They say a picture is worth a thousand words. But it can also be worth two years; that’s how long Sean McFarland spent building a 1981 Yamaha XS400. The picture Sean initially assessed, however, was that of a XS650 bobber. Confused? Let me explain.
In 2016, Sean came across a photo of a custom XS650 and wanted to customize his own. “I just saw it was a Yamaha and knew I could build one,” Sean remembers. Since he’d never worked on a bike before, he knew he had quite the hill to climb. Sean does, however, have tons of experience customizing cars and trucks. He also has an arsenal of tools at his disposal. “My father has been a mechanic his entire life and has been buying tools forever,” explains Sean. “So now I have access to boxes of tools, and I’m forever thankful for them.”
Even armed with such confidence in his wrenching abilities, Sean knew his limits. As a result, he stuck to doing “the basic, easy $#!+” after finding a similar, but smaller, model compared to the XS650—a 400. This basic, easy $#!+ included “taking everything off,” cutting it up “a little,” and then, most importantly, riding.
Sean also knew something else: he wanted to make his XS400 look “super old and rustic, as though it had been pulled out of a barn sitting for 15 years but still ran.” Obviously, this aesthetic could have been achieved by actually finding and restoring such a bike. But, again, Sean was aware that his car- and truck-building skills wouldn’t help him with restoring a vintage bike.
“I would have loved to customize a vintage bike,” Sean admits, “but since I was just getting into bikes, I didn’t want to bite off more than I could chew.” The XS400 proved more than palatable. He created the old, beat-up beauty look that he desired with a simple procedure. Using a rag and a wicker broom, he applied additional black paint to the already black bike.
However, before Sean used any paint or brooms, he first needed to build the bike, which he did in his two-door, four-car garage. That might sound spacious enough, but he sets aside one of the sections in his garage for cars and the other for bikes. On the bike side, he stores three other motorcycles. And don’t forget the “wall of tools” there, too, which takes up more very useful space.
Sean adopted an easy-does-it strategy for each phase of the build. During the maintenance stage, he started simply by soaking the worn-out carbs and replacing the engine gaskets and brake pads. For tensioning, he ventured under the body panel to adjust the clutch and bars. Next, he bore into the dowel-like piece where the brake rod arm connects to the rod, shaving the internal threads. “I also ran a bolt into it as tight as I could so that the rear brake had enough tension to actually work,” he adds.
He also had to move the voltage regulator wires, since the chain had been chewing away at them. He first took the regulator off, cut and crimped the wires, then turned the regulator around 180 degrees so the wiring would run up the back side of the battery box to the connector behind the vintage license plate. “A few zip-ties keep them in place,” Sean adds with a laugh.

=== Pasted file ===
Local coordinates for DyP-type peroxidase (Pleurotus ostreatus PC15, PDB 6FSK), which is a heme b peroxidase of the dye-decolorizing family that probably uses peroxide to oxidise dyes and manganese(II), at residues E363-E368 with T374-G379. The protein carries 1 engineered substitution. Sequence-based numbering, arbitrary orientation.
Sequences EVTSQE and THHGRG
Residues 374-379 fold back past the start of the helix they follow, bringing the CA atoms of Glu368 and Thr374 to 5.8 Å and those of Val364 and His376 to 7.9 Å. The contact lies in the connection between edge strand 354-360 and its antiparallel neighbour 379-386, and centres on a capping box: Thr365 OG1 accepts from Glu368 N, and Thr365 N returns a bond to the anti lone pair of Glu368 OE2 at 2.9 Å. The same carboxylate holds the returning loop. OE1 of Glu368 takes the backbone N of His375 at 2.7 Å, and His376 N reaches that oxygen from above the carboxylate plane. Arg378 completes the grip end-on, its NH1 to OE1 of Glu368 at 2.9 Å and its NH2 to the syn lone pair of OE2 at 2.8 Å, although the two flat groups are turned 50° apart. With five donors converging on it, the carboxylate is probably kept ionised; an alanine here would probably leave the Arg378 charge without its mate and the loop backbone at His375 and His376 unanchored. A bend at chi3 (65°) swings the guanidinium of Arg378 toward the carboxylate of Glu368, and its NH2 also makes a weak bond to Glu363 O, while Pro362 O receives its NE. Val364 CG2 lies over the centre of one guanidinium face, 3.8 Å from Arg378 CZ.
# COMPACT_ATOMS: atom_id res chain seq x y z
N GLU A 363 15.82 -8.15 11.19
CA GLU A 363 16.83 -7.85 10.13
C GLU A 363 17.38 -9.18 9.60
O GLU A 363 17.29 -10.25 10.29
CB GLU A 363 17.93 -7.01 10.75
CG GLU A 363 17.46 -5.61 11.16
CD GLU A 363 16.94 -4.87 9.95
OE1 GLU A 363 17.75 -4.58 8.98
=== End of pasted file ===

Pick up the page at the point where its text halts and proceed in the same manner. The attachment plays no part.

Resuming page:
Like during the maintenance phase, Sean took it easy—at least initially—until things got a little more involved. For his first mod, he cut off the portion of his seat right behind the rider back brace. “I wanted something easy to break myself in when I actually began customizing the bike,” Sean explains. While ostensibly simple, this chop started a chain reaction of other correlated mods. For example, he had to buy new foam and fabric for the bobbed seat before molding everything together. Next, Sean needed to remove the seat’s leftover brackets and bars since it now took up less space on the frame.
Sean made more work for himself again after installing a new license plate and taillight since they got in the way of the license plate holder. He had two choices: get a new taillight or start fabbing. He chose the latter. “I didn’t feel like waiting for a new part to come in the mail,” Sean laughs. “I just worked with what I had.”
With the tools he did have, Sean cut off the faceplate of the holder and welded on a new bracket with a plate at the top so it could also support the taillight. While he left the stock bracket on the bike, he straightened the part of it that had been bent inward.
Sean also had to install Mongoose bicycle pegs after breaking off the original ones when coming in too hot on a deep curve. “I just put on what I had lying around, and they work perfectly,” he says.
Other parts, including the handlebars and exhaust, may have come with the bike, but they still required some work. Sean drilled new holes in the exhaust pipes to improve sealing and to more effectively secure the exhaust with additional bolts. As for the handlebars, he didn’t like their angle or length, so he adjusted the plate and reinstalled them on top of another set of adjustable bars. “It’s not the safest, but the entire bike isn’t that safe anyway,” he says. Despite all this, he plans on installing his own exhaust and bars.
Now that the project is essentially completed, Sean has dubbed his bike Alaska after Looking for Alaska by John Green. As we learned, the Alaska being looked for in the novel is a character named Alaska Young, and the one doing the looking is the protagonist Miles “Pudge” Halter. During this search, Pudge is taken on a spiritual journey through his own “labyrinth of suffering.”
Knowing this, the Yamaha XS650 picture that inspired all this may have been worth two years of building, but it was also worth a spiritual journey that, while filled with its own trials and tribulations, led Sean to the creation of a sweet Yamaha bobber. RC